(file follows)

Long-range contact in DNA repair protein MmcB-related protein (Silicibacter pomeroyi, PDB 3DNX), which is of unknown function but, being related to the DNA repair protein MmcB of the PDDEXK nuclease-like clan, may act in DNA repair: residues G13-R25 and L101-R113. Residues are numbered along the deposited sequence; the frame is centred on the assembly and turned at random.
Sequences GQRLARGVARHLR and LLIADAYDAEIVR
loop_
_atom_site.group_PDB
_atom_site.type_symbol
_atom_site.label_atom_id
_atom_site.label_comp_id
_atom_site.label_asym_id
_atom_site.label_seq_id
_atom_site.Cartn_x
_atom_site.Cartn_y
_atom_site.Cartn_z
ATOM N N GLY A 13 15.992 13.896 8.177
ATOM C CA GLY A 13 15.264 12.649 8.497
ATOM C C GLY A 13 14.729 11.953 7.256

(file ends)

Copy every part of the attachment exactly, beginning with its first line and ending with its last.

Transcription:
Long-range contact in DNA repair protein MmcB-related protein (Silicibacter pomeroyi, PDB 3DNX), which is of unknown function but, being related to the DNA repair protein MmcB of the PDDEXK nuclease-like clan, may act in DNA repair: residues G13-R25 and L101-R113. Residues are numbered along the deposited sequence; the frame is centred on the assembly and turned at random.
Sequences GQRLARGVARHLR and LLIADAYDAEIVR
loop_
_atom_site.group_PDB
_atom_site.type_symbol
_atom_site.label_atom_id
_atom_site.label_comp_id
_atom_site.label_asym_id
_atom_site.label_seq_id
_atom_site.Cartn_x
_atom_site.Cartn_y
_atom_site.Cartn_z
ATOM N N GLY A 13 15.992 13.896 8.177
ATOM C CA GLY A 13 15.264 12.649 8.497
ATOM C C GLY A 13 14.729 11.953 7.256